Investing On Your Own

Most people’s investments will be well served by index funds, ETFs and managed funds.  An advisor can help them keep their investments, saving plan, tax plan and the events of the day in some perspective and so add significant value.

Most people is not all people, so what should the others do?

If you invest on your own using an online account like TD Waterhouse, you will have chosen to add the burden of stock selection to your life.  It will take a several hours to look, even superficially, at an opportunity.  Here are some things to notice.

Does the business have a natural franchise?   Consider:

  1. How hard is it to compete with them?
  2. Hard to replace product or service. Digital is easier to overwhelm suddenly.
  3. Cost leadership.  Lowest variable cost producer
  4. Pricing power.  Charge what they want or need
  5. Capital leadership.  Last survivor position.  More money than others to withstand temporary adversity.
  6. Market share.  First, or second and growing
  7. Innovation in the sense of responsible new product additions and improvement of old lines.
  8. Price discipline.
  9. Scalability.  The business can grow into new markets or product lines without changing its fabric.

Does the business operate for shareholders or for management.  Consider:

  1. Management remuneration and equity positions
  2. Spending on superficials – planes, yachts, golf tournaments and other  sponsorship, flashy quarters
  3. Employee satisfaction

Financial factors.  Consider:

  1. Net free cash flow.  Cash tends to be real.  Income tends to be opinion.
  2. Dividends.  Growing dividends or share buy backs are a form of  management discipline.
  3. Debt equity ratio.  Less is better but notice long term low rate debt.  Someday when rates go up, that may be good.
  4. Working capital.  Plenty of it means people pay attention to it.  Notice the quality.  Old receivables and inventory can distort the ratio.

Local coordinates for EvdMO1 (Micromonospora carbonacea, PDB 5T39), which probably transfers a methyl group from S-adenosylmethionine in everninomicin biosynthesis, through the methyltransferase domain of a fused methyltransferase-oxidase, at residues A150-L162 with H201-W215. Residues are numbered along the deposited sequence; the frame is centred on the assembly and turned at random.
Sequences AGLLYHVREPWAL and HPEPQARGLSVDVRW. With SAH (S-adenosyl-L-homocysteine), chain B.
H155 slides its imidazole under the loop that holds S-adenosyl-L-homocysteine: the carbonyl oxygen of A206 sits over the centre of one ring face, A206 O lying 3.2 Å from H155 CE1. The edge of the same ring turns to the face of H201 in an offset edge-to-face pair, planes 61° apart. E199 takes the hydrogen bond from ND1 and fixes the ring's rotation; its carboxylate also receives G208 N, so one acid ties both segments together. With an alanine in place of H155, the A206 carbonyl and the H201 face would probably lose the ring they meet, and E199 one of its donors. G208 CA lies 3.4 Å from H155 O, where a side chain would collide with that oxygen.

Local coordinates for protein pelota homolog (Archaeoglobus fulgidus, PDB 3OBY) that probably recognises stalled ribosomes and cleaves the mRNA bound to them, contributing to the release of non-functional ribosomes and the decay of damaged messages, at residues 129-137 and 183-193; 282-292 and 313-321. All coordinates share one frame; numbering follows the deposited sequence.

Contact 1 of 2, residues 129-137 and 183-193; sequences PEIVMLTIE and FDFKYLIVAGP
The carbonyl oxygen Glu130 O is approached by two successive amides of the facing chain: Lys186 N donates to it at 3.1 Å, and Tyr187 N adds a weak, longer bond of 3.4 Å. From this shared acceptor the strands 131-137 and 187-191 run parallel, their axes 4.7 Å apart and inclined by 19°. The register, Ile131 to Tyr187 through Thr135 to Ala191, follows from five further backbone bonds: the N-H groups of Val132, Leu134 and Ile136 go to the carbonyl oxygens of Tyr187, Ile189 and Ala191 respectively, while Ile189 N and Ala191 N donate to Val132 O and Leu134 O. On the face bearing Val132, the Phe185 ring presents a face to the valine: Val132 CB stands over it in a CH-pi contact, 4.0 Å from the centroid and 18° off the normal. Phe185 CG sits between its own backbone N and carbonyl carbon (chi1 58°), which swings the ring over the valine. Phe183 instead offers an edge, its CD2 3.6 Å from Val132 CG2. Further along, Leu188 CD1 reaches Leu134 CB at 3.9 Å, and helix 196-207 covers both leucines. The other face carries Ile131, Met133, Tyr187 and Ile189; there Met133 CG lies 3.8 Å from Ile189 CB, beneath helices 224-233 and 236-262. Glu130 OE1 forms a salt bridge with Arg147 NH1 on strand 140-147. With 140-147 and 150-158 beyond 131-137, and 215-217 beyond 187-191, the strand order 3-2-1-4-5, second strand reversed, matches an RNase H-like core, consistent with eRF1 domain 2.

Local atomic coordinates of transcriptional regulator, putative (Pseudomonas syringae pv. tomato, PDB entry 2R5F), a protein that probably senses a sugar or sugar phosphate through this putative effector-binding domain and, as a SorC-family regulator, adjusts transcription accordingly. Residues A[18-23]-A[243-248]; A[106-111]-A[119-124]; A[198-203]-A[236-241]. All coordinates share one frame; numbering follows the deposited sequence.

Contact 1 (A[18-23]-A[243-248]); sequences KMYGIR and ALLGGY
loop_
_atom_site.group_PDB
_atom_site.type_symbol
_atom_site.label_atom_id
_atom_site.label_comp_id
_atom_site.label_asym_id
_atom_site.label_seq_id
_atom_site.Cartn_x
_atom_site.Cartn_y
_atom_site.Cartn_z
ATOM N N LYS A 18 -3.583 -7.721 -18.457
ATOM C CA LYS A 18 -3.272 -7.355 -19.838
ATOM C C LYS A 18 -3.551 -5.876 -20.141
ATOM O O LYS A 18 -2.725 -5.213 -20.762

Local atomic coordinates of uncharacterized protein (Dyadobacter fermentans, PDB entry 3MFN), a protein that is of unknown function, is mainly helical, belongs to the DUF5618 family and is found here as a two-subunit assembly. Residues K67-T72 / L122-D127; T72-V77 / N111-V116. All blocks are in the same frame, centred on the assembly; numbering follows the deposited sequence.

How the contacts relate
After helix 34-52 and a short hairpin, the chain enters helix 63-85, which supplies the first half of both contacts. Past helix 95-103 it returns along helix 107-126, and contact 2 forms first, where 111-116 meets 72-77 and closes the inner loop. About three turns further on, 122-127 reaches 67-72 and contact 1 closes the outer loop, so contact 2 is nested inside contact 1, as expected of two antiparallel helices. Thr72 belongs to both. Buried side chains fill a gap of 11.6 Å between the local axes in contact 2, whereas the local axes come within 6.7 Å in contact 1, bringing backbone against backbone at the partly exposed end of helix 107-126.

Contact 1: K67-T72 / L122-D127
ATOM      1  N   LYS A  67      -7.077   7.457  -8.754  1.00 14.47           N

5. The target adds to or diminishes the diversification in your portfolio.

Personal experience.  Consider:

  1. If you use the product and like it, others likely do too.
  2. Brand history and reputation
  3. Try customer service.  I enjoy TD Waterhouse because they work at being helpful. I quit using Blackberry because they were not.

There are many more and the list may be different from one company to another.  Be a little creative. Notice Charlie Munger’s question. “Could an idiot run it, because sooner later one will.”

To decide to invest is the end of a lengthy process.  You will likely buy fewer than one in five of the businesses you investigate.  Each investigation could take upwards of 20 hours.  If Warren Buffett is right though you only need six positions to be adequately diversified.  He further claims that no one has ever achieved wealth with their 7th best stock.

Investing successfully is a time consuming and technically difficult process.  Be sure you have the time and skill to do it.  If you still want to go on, be sure you have someone who can help you temper your emotional baggage that is automatic in this endeavour.

Don Shaughnessy arranges life insurance for people who understand the value of a life insured estate. He can be reached at The Protectors Group, a large insurance, employee benefits, and investment agency in Peterborough, Ontario.  In previous careers, he has been a partner in a large international public accounting firm, CEO of a software start-up, a partner in an energy management system importer, and briefly in the restaurant business.

Please be in touch if I can help you.  don@moneyfyi.com  866-285-7772

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